The Sunne in Splendour
Sharon Kay Penman
“Richard stood motionless for a time, gazing at the gilded effigies of this ill-starred Richard and his Queen; they had been depicted clasping hands, at the King’s own request. Richard knew, of course, that his was thought to be an unlucky title; only twice before had a Richard ruled England, and both met violent ends.
The Sunne in Splendour
Sharon Kay Penman
Thanks to harritudur
Fitted to a metal gate on the steps of York's city wall at Micklegate Bar is this roundel made in Fetter Lane by C Dearlove.
Dearloves were whitesmiths, a company who worked with white iron, that is tin, the workers at Dearloves would have finished or polished the tin ready for it to be painted and decorated as you see with this fine emblem of York, the White Rose.
Fetter lane forms part of medieval York, it runs to the south of Micklegate Bar and joins Skeldergate which runs parallel to the River Ouse. Incidentally, the word fetter refers to a chain or manacle, made out of iron that was used to restrain a prisoner around the ankles.
I wonder if Richard Duke of York and his son Edmund were restrained with such manacles before their decapitated heads ended up on Micklegate Bar in 1460.
You needn't worry, Dearloves were not involved in such a barbaric practice, the company worked in York during the nineteenth and twentieth centuries. Phew!
In the beginning there was the Domesday Book.
I was in Cornwall at the end of last year and on the way home we whizzed across the boarder into the County of Devon, to the tiny village of Meavy in search of my thirteenth century ancestors.
The spelling of Meavy's varies but its appears originally as Mewy and it is this spelling I am interested in. Alice Mewy added this manor, which had been held by her family under the Lordship of the Pomeroy family since 1236, to that of the lands of her husbands family which within two generations takes me back to sunny Cornwall.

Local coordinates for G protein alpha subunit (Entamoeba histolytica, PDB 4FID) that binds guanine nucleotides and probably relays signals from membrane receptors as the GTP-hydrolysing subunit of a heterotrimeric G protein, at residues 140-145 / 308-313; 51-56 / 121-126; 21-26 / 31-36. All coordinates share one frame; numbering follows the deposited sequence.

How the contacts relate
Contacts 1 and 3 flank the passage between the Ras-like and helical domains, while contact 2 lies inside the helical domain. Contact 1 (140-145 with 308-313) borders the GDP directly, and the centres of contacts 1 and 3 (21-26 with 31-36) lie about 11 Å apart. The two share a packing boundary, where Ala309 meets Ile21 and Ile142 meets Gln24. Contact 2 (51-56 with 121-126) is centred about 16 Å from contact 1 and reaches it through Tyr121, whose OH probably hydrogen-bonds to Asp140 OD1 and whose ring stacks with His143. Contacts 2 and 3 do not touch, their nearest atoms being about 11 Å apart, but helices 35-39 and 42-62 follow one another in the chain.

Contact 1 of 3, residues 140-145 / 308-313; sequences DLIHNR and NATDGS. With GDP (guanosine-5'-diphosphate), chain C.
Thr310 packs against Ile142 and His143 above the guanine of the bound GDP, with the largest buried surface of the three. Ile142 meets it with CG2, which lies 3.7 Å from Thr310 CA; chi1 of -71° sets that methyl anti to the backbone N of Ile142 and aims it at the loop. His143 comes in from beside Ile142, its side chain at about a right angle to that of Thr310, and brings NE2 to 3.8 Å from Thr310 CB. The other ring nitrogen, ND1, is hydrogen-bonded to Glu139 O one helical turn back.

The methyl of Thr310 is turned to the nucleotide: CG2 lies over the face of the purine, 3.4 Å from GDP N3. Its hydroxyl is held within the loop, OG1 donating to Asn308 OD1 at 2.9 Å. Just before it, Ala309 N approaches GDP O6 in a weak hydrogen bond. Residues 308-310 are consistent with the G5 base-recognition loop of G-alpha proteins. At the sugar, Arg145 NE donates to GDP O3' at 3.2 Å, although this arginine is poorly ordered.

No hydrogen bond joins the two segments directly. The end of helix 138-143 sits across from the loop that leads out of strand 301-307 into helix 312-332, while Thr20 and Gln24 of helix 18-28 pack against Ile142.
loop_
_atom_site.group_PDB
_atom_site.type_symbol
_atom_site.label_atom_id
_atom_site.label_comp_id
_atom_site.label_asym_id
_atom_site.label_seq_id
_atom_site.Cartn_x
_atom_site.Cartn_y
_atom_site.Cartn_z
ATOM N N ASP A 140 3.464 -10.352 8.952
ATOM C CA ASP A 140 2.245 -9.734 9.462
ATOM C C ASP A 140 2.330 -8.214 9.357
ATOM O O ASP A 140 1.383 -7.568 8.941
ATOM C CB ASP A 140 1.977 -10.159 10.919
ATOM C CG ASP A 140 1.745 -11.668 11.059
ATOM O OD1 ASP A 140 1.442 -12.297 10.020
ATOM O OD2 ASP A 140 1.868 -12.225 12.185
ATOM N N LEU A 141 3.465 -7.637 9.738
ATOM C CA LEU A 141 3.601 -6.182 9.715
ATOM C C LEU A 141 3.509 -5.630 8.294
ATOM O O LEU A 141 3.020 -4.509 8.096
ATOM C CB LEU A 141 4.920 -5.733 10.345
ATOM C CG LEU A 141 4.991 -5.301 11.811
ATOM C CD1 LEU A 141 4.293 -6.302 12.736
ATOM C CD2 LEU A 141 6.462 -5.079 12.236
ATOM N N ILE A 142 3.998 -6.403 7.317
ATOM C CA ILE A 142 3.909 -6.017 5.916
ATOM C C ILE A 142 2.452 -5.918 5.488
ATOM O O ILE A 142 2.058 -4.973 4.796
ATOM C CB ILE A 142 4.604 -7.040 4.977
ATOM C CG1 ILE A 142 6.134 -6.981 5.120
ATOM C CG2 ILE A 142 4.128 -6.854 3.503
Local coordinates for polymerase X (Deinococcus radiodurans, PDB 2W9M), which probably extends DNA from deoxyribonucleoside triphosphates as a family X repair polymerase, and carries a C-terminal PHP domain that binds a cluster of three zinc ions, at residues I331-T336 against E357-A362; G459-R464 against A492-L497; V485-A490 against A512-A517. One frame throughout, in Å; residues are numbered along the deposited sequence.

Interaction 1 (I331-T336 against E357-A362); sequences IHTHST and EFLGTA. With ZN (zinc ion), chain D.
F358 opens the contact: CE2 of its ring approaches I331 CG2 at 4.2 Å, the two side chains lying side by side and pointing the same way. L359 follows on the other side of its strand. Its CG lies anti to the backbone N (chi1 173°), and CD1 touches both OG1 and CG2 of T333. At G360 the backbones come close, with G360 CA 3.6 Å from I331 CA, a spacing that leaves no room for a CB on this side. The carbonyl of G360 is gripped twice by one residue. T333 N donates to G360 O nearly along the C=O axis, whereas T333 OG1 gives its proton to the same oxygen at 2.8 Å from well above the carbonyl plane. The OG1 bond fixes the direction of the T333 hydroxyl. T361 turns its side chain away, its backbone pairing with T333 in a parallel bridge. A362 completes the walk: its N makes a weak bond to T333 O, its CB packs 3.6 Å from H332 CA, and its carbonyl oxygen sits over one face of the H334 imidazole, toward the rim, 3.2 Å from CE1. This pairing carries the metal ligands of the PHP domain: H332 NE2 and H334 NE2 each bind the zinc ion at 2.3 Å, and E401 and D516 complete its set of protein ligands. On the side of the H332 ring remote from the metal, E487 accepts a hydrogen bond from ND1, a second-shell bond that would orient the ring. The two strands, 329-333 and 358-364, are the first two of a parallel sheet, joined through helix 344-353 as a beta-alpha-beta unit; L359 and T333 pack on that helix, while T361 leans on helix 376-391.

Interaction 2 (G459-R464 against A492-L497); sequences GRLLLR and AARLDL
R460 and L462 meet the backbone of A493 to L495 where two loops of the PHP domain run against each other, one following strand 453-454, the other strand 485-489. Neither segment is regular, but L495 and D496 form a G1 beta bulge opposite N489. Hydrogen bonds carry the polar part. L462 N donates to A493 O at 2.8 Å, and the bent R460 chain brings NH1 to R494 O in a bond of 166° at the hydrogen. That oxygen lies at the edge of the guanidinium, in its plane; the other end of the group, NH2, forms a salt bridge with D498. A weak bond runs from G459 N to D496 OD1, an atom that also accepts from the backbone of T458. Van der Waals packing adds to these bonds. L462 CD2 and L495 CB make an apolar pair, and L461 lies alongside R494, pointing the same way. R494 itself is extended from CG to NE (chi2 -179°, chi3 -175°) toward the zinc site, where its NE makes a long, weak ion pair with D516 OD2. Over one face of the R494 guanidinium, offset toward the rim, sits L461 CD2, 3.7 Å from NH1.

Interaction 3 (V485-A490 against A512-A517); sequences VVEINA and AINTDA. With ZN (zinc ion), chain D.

After the conquest of England, the Manor of Meavy was given to Robert the Bastard, who some claim to be the illegitimate son of the Conquer, but I am not convinced. Mewy at Domesday is listed as having:
Taxable units: Taxable value 0.5 geld units.
Value: Value to lord in 1086 £0.4. Value to lord c. 1070 £0.3.
Households: 2 smallholders. 1 slave.
Ploughland: 2 ploughlands (land for). 1 lord's plough teams.
Other resources: 0.25 lord's lands. Meadow 2 acres. Pasture 0.5 league * 2 furlongs mixed measures. Woodland 0.5 acres.
The Devon Records Office have supplied me with the information I asked for enabling me to start my travels forward in time keeping you informed along the way and will be posting my full Mewy family history at some point on my genealogy page
I'll start at the beginning with this image of Meavy in the Domesday book.
As a Cornish earl, a crusader, a negotiator, and a very wealthy man, its not hard to see Richard of Cornwall as good guy,
you may even go so far as to consider him a bit of a hero, and maybe he was, but as far as his connections with Cornwall
are concerned he was also manipulative and greedy. Richard of Cornwall was born the second son of King John and Isabella
of Angouleme on the 5th January 1209, he was just fifteen months younger than his more famous brother, King Henry III.
In 1225 at just sixteen, Richard was granted the County of Cornwall and all the profits from its tin works, and following that